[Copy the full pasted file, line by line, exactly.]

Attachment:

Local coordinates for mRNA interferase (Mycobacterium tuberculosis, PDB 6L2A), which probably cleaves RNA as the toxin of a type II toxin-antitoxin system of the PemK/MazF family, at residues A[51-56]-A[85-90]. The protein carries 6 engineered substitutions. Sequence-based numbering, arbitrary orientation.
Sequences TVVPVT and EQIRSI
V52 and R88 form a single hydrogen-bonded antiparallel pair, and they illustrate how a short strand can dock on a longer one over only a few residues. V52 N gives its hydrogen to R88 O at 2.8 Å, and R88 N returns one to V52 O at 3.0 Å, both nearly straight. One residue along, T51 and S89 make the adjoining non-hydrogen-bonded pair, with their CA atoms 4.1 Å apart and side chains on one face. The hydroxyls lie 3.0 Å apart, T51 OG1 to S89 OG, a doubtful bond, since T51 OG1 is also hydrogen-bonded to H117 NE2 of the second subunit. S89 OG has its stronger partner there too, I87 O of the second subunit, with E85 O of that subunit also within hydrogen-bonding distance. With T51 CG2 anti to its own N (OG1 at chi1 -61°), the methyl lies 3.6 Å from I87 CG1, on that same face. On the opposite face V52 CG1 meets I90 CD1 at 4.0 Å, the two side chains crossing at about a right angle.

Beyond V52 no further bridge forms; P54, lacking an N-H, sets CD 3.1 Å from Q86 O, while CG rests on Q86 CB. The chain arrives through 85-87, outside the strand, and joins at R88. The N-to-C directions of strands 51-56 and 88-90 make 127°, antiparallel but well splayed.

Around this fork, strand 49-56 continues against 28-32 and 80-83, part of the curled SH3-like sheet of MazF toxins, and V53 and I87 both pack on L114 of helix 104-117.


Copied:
Local coordinates for mRNA interferase (Mycobacterium tuberculosis, PDB 6L2A), which probably cleaves RNA as the toxin of a type II toxin-antitoxin system of the PemK/MazF family, at residues A[51-56]-A[85-90]. The protein carries 6 engineered substitutions. Sequence-based numbering, arbitrary orientation.
Sequences TVVPVT and EQIRSI
V52 and R88 form a single hydrogen-bonded antiparallel pair, and they illustrate how a short strand can dock on a longer one over only a few residues. V52 N gives its hydrogen to R88 O at 2.8 Å, and R88 N returns one to V52 O at 3.0 Å, both nearly straight. One residue along, T51 and S89 make the adjoining non-hydrogen-bonded pair, with their CA atoms 4.1 Å apart and side chains on one face. The hydroxyls lie 3.0 Å apart, T51 OG1 to S89 OG, a doubtful bond, since T51 OG1 is also hydrogen-bonded to H117 NE2 of the second subunit. S89 OG has its stronger partner there too, I87 O of the second subunit, with E85 O of that subunit also within hydrogen-bonding distance. With T51 CG2 anti to its own N (OG1 at chi1 -61°), the methyl lies 3.6 Å from I87 CG1, on that same face. On the opposite face V52 CG1 meets I90 CD1 at 4.0 Å, the two side chains crossing at about a right angle.

Beyond V52 no further bridge forms; P54, lacking an N-H, sets CD 3.1 Å from Q86 O, while CG rests on Q86 CB. The chain arrives through 85-87, outside the strand, and joins at R88. The N-to-C directions of strands 51-56 and 88-90 make 127°, antiparallel but well splayed.

Around this fork, strand 49-56 continues against 28-32 and 80-83, part of the curled SH3-like sheet of MazF toxins, and V53 and I87 both pack on L114 of helix 104-117.